Culham College is a place described by the renowned architectural guide Pevsner as "institutional Victorian Gothic at its grimmest," somewhere which I have passed on the A415 a few thousand times, these last eight years of taxi driving in and around Abingdon.
Until a recent telephone call from a customer, I knew of it as the European School and had never been inside the imposing building, bedecked with a row of flags of member countries of the European Union and soon to become the Europa School.
A few weeks ago, there came a request from my customer to drive her to what was termed a Valedictory Evensong, held to mark the final reunion of former students of the Anglican teacher training college, many of whom had studied at the college in the 1960s and 70s. There was a note in the leaflet advising of "the many steps into and between buildings and uneven walking surfaces" and a request from my customer to walk with her from the car park to the entrance of the building.
Such occasions held to mark the end of a period of time which has been so special in the professional formation of so many people are obviously poignant for those who are involved, but also on this occasion for me – a stranger welcomed in their midst.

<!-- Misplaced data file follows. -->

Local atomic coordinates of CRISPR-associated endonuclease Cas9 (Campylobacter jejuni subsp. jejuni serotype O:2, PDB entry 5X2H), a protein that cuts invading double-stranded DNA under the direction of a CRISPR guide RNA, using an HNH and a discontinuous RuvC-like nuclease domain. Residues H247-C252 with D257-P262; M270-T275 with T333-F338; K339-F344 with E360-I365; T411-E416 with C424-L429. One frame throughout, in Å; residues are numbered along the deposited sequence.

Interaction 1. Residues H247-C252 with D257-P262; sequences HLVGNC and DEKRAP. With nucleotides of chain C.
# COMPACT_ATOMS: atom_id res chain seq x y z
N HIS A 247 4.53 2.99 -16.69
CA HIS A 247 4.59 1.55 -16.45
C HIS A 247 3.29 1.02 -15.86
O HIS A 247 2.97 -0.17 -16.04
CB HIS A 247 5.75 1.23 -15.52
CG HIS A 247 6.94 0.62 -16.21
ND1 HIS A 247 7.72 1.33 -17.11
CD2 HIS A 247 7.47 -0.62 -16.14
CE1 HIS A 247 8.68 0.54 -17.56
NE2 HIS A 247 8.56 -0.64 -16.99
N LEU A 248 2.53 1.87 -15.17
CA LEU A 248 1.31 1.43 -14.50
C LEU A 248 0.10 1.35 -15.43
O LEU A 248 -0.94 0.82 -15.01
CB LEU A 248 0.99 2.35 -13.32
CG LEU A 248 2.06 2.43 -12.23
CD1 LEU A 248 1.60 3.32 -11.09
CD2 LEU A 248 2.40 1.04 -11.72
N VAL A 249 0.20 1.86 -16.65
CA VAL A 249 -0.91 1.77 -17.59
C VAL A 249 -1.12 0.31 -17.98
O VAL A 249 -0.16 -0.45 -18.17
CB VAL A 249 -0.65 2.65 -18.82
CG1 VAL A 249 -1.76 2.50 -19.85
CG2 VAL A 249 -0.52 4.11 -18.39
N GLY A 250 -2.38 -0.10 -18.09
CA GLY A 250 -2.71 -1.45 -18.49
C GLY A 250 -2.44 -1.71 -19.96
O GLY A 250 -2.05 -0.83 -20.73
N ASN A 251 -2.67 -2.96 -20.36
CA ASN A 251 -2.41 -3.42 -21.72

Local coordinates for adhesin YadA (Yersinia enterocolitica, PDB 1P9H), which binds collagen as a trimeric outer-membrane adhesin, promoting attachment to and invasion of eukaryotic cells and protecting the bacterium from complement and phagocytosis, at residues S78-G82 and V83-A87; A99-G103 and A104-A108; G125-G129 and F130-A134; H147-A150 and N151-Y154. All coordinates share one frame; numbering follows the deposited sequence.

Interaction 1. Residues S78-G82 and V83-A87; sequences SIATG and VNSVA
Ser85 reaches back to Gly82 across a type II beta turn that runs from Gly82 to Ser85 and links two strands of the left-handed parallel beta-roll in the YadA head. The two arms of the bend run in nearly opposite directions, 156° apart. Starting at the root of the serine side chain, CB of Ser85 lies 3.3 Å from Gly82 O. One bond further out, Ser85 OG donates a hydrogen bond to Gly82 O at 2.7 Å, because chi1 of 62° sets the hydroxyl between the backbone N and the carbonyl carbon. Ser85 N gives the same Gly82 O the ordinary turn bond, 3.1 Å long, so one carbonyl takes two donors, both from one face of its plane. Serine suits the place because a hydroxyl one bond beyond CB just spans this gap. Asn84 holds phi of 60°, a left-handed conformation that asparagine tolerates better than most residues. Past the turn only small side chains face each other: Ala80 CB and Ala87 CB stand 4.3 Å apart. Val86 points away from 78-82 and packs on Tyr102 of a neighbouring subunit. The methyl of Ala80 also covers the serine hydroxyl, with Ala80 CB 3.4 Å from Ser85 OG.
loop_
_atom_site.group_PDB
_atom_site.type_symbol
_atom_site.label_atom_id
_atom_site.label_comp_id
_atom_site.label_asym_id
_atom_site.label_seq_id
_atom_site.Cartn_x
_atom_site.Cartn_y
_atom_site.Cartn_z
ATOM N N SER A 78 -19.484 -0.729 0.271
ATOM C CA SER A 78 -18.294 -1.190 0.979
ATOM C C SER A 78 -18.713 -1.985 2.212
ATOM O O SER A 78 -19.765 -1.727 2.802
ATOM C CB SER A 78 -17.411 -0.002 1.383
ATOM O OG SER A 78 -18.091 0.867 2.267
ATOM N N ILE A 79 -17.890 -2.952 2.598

For the principal components of a church service are common to Anglicanism the world over and there were some outstanding hymns led by a huge choir and spirited organ playing: Guide me, O thou great Redeemer and For all the saints, as well as an opportunity to see inside the building.
For my customer, it may well have been a difficult thing to ask for help – it would be for me - when you have been used your entire life to fending for yourself and indeed, devoted your life to helping others. Much of my life before taxi driving was devoted to caring for my father, as he slowly became more and more unwell, during the final years of his life. I don't ask for help very often.
In church, there is sometimes this poignant little ceremony in the middle of the Maundy Thursday liturgy, where some people from the congregation have their feet washed by the priest or someone else in authority.
It is not something I volunteer for, but a few years ago, I did let someone wash my feet on Maundy Thursday and it was a curiously liberating experience, for someone who had always been the one doing the caring and is fiercely, stubbornly and doggedly independent.
My customer thanked me that afternoon with a cup of tea and by saying "I couldn't have gone today without you" - thanks enough. As one of my favourite Bob Dylan songs puts it – sung by another artist, as my Dad's coffin was carried out of our house, "May you always do for others and let others do for you."
As published in the Herald Series on Wednesday 31 May 2017